Italian Greyhound Dog Breed Information

Italian Greyhounds look exactly like Greyhounds only in miniature, but they are not greyhounds even if the resemblance is striking; however, they possess the same elegance and poise as their bigger cousins. It’s not 100% clear if the Italian Greyhound…

Italian Greyhound Dog Breed Information

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Italian Greyhounds look exactly like Greyhounds only in miniature, but they are not greyhounds even if the resemblance is striking; however, they possess the same elegance and poise as their bigger cousins.

It’s not 100% clear if the Italian Greyhound was initially a hunting dog or was a companion dog from the beginning. It’s pretty feasible they were probably a bit of both.

Inseparable from their owners, they love to give and receive affection like there’s no tomorrow. Italian Greyhounds are not aggressive dogs and get on well with all family members, including children.

Because of their size, they make happy and peaceful apartment dogs, providing they get sufficient exercise; they are also easy dogs to groom and maintain.

Italian Greyhound History

Italian Greyhounds are by far the smallest sighthound; it’s thought they came from ancient Greece and Turkey more than 2000 years ago.

There is some truth in this thinking because the region’s artwork depicts small greyhound-type dogs, and they have found tiny greyhound skeletons have on digs in the area.

As mentioned, it’s unclear why dog fanciers bred the tiny Greyhound; usually, dogs are bred for specific reasons but not so this dog.

They might have been little, speedy hunters of small game or just as a companion, although why anyone would want such a quick companion dog is anyone’s guess.

During the 5th to the 15th century, the dog was famous throughout southern Europe. The Italians took the dog to heart and gave the dog the name Italian Greyhound, at least the translation of the term.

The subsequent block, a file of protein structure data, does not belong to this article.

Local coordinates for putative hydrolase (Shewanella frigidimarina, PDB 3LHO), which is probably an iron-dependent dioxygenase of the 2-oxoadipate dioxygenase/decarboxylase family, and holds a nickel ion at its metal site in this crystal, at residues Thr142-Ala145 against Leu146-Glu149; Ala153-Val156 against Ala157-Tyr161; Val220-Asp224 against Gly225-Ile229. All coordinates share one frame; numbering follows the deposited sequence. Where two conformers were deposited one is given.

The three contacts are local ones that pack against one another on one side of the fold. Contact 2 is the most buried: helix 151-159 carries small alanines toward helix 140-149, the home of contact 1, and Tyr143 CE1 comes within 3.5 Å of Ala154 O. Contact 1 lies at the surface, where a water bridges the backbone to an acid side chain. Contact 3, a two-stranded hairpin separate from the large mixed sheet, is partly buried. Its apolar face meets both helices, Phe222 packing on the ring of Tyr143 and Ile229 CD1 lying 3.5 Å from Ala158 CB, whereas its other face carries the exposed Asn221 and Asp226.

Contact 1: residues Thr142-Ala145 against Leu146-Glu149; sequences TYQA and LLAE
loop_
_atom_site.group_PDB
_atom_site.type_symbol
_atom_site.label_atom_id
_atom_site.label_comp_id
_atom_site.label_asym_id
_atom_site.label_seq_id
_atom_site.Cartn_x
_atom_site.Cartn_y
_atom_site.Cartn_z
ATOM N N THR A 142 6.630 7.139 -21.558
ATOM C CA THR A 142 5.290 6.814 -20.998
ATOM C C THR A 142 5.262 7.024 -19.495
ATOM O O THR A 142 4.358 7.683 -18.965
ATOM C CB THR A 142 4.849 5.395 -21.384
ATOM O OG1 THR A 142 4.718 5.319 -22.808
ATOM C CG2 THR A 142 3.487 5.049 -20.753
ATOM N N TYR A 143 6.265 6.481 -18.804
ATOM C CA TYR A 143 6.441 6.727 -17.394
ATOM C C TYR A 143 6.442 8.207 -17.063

The Italian Greyhound became a firm favorite to the Royalty, nobility, and wealthy of the 16th century.

Even allowing for the dog being a rarity in the US, the AKC (American Kennel Club) registered the first Italian Greyhound in 1886. Currently, it ranks number 73 of the most popular dogs in the United States.

Italian Greyhound Characteristics

The Italian Greyhound grows to a height of 15 inches at the shoulder and weighs between 7 and 14 pounds. Italian Greyhounds have a life expectancy of 14 to 15 years, and the AKC has placed them in the Toy Group.

Italian Greyhounds are blessed with the body perfect for the speed merchants they are; the slim, almost wiry body has a slightly curved back, a deep chest as you would expect for a sighthound, and well-defined but slim legs. The dogs carry their tails slung low, and it has a whippy look.

The Italian Greyhound has a smooth and glossy coat close to the skin and feels very soft to the touch.

The ears are pretty small and half folded except when they are alert, then the ears fold at right angles to the dog’s head. A feature of most sighthounds is the long head and narrow muzzle.

Italian Greyhound Temperament

Italian Greyhounds are tremendously lovable, sweet, and gentle dogs, but that doesn’t mean they don’t enjoy playtime; they love a romp around playing catch and generally burning off their surplus energy.

They love to jump up on the couch and really snuggle down, and you’ll very often find them burrowed under a throw or blanket fast asleep.

But that’s only half the story because hidden away in this snuggle bunny is a swift-moving and vigorous dog. Italian Greyhounds can quite suddenly burst into life and hare around the house or garden at breakneck speeds.

If you’re intent on getting an Italian Greyhound prepare yourself for the epitome of the velcro dog. They will constantly seek out your attention, and if you should leave the room for any reason, your shadow won’t be far behind.

Owners often comment you can’t even get a quiet moment alone in the toilet with an Italian Greyhound in the house.

Typically loving towards older children, they balk at rough play or handling from very young children.

They make excellent watchdogs with a surprisingly strong bark for such a small dog.

Italian Greyhounds – Final Thoughts

Italian Greyhounds are exceptionally demanding dogs; they need a reasonable amount of daily exercise to run off any frustrations; they don’t want to be left alone and will follow you relentlessly around.

They can be sensitive to any harsh commands and certainly wouldn’t cope with being yelled at; you shouldn’t physically correct any dog, but certainly not an Italian Shepherd; they’re far too sensitive for that.

The Italian Shepherd makes a beautiful, affectionate family dog, and if you’re at ease with their demanding nature, you should be happy together.

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